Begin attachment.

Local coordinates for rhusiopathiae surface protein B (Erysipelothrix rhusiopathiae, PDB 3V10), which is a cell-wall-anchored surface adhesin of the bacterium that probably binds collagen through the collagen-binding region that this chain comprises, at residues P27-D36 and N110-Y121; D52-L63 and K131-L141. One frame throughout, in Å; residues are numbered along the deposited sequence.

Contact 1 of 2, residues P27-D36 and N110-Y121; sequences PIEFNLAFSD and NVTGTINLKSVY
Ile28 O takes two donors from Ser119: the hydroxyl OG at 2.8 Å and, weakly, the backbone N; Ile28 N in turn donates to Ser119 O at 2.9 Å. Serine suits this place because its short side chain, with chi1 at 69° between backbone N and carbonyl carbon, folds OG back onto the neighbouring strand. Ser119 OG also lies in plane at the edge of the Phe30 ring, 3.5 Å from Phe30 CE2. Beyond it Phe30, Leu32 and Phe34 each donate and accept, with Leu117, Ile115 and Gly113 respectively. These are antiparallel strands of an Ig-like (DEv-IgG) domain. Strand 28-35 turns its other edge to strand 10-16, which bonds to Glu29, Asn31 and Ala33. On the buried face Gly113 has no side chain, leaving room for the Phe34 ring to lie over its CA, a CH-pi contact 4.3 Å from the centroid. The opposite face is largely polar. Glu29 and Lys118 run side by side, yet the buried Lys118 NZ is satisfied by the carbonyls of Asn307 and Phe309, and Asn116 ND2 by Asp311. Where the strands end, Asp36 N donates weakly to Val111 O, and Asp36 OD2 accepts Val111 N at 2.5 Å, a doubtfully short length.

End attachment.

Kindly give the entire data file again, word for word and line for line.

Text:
Local coordinates for rhusiopathiae surface protein B (Erysipelothrix rhusiopathiae, PDB 3V10), which is a cell-wall-anchored surface adhesin of the bacterium that probably binds collagen through the collagen-binding region that this chain comprises, at residues P27-D36 and N110-Y121; D52-L63 and K131-L141. One frame throughout, in Å; residues are numbered along the deposited sequence.

Contact 1 of 2, residues P27-D36 and N110-Y121; sequences PIEFNLAFSD and NVTGTINLKSVY
Ile28 O takes two donors from Ser119: the hydroxyl OG at 2.8 Å and, weakly, the backbone N; Ile28 N in turn donates to Ser119 O at 2.9 Å. Serine suits this place because its short side chain, with chi1 at 69° between backbone N and carbonyl carbon, folds OG back onto the neighbouring strand. Ser119 OG also lies in plane at the edge of the Phe30 ring, 3.5 Å from Phe30 CE2. Beyond it Phe30, Leu32 and Phe34 each donate and accept, with Leu117, Ile115 and Gly113 respectively. These are antiparallel strands of an Ig-like (DEv-IgG) domain. Strand 28-35 turns its other edge to strand 10-16, which bonds to Glu29, Asn31 and Ala33. On the buried face Gly113 has no side chain, leaving room for the Phe34 ring to lie over its CA, a CH-pi contact 4.3 Å from the centroid. The opposite face is largely polar. Glu29 and Lys118 run side by side, yet the buried Lys118 NZ is satisfied by the carbonyls of Asn307 and Phe309, and Asn116 ND2 by Asp311. Where the strands end, Asp36 N donates weakly to Val111 O, and Asp36 OD2 accepts Val111 N at 2.5 Å, a doubtfully short length.